Drivers Face Full Lots While Permit Committee Remains Vacant

Editor’s note: This article was initially published in The Daily Gazette, Swarthmore’s online, daily newspaper founded in Fall 1996. As of Fall 2018, the DG has merged with The Phoenix. See the about page to read more about the DG.

Many more students than usual applied for parking permits this semester, with over 40 applications to less than 10 spots. While the number of parking spots is few, the number of students interested in doling them out is even fewer. StuCo hasn’t been able to find students to serve on the Car Authorization Committee – the committee that reviews parking permit applications – for the last two terms.

The small number of awardees this semester was due to the fact that few spots on campus were vacated. The roughly 110 students who were awarded permits in the fall carried over (except for students going abroad). This means that only six to eight parking spaces were vacated by graduating seniors or students going abroad this semester.

According to Assistant Dean for Residential Life Rachel Head, it remains uncertain as to whether the increase in applicants is a fluke or a demand that’s here to stay. In the meantime, Head says she will try to ensure current permits are going to good use. According to Head, parking spaces frequently open up throughout the semester as people decide they don’t need or aren’t using their cars. If faculty and staff spaces aren’t being used, they will be assigned to students. If Public Safety, for example, notices that a student lot appears empty, an email will be sent to students who have permits for that lot asking if they are still using their permits. If not, they will be reassigned. Because of this, students are encouraged to check back in at the beginning of every month to see if spaces are available.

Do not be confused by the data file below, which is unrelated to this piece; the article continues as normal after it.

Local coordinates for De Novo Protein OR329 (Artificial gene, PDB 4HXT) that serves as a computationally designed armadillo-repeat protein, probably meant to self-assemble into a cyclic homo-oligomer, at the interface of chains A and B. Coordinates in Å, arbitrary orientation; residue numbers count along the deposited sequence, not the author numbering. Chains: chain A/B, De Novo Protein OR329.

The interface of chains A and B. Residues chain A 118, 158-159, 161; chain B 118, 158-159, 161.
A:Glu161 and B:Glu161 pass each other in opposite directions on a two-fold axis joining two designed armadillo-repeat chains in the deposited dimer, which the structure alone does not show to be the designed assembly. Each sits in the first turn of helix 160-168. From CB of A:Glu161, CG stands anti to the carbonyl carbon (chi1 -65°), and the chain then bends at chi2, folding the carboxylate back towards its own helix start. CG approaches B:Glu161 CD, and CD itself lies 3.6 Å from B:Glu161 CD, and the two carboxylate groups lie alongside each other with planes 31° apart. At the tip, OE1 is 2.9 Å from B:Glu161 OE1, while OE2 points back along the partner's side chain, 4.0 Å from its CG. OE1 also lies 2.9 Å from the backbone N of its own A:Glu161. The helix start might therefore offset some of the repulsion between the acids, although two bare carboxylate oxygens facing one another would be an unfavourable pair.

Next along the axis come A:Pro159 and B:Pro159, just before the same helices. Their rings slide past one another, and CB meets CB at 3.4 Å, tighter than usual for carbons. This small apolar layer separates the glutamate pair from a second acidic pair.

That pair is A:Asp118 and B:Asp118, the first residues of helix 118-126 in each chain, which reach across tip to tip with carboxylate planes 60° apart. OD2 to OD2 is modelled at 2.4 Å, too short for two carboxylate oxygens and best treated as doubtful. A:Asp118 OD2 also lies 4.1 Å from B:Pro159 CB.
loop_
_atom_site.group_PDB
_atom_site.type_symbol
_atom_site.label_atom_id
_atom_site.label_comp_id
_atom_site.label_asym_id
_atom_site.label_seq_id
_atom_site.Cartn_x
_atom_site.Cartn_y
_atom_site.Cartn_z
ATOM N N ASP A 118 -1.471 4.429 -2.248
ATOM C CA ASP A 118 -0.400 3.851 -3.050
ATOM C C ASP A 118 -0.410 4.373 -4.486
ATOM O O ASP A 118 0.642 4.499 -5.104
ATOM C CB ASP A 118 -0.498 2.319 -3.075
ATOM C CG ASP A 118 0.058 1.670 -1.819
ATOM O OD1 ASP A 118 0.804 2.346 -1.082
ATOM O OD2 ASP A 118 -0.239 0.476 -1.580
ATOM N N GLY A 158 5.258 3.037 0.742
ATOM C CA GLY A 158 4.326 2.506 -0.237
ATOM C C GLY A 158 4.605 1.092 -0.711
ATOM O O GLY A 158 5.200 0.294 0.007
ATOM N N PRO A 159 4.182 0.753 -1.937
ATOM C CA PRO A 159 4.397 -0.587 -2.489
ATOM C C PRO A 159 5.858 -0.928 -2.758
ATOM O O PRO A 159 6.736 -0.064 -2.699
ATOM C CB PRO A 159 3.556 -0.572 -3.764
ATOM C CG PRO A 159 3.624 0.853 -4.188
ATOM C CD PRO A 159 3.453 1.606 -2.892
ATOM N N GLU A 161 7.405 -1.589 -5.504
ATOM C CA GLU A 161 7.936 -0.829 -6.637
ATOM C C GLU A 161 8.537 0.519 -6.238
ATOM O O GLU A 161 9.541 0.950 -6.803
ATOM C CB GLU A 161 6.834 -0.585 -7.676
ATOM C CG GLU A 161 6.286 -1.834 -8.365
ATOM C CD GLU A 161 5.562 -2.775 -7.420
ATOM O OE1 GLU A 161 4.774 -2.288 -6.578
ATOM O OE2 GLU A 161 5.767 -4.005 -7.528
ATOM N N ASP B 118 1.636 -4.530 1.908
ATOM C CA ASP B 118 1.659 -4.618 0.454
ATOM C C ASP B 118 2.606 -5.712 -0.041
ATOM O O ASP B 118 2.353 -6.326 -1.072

Applicants are given priority for spaces based on a number of factors.

“We begin by assigning students based on medical/disability need, then look at situations that have extreme extenuating circumstances. Then we start with any remaining seniors who have applied, then juniors, etc.,” Head said.

Before awarding new spaces, the committee looks at any applications to transfer from Mary Lyons parking to a closer space and tries to meet those requests first. “We try to get them as close to their dorms as possible,” Head said.

Typically, students are selected to receive parking permits by the Student Council-appointed Car Authorization Committee. The six-person committee blindly reviews applications and recommends which students should receive permits, in addition to setting policy for who receives permits. However, since no students have applied to be on this committee for the past two terms, students on the Housing and RA Selection Committees have been reviewing parking applications.

“This may be an indication that the students are not interested in the process, and that we should look at something different for future deliberations,” Head said.

Two options currently being discussed are giving the parking application review duties to the Housing Committee permanently, or allocating spaces via lottery.

“We’re currently leaning towards having a joint Housing/Parking Committee,” said Student Council co-President Gabriella Capone.

She said Student Council will wait until this round of appointments is over – in roughly two weeks – to know for certain that there is a lack of interest for the committee. The issue will also be discussed at Student Council’s meeting this Sunday.

Senior Lamie Nguyen says she is frustrated with the permit process as it is.

“I’ve applied before and gotten [a parking permit], and I had even more reasons this semester: I’m working off campus and I have a personal reason to go home frequently,” said Nguyen, who was placed on the waiting list for a permit after coming back from abroad last semester. Nguyen said the system presented an additional inconvenience because she did not find out whether or not she had a permit until the day before she moved in this semester.

Nguyen said that she would like to see a better filtering process, to distinguish between students’ needs versus students who simply want the convenience of having a car on campus.

Another slightly more expensive option for students who want cars on campus is Swarthmore Borough parking. Sometimes, according to Head, students who live off-campus can get free borough parking through their landlords.

Since the initial selection, Residential Life has been able to award an addition 14 parking spots to students on the waiting list.

Leave a Reply

Your email address will not be published.

The Phoenix

Discover more from The Phoenix

Subscribe now to keep reading and get access to the full archive.

Continue reading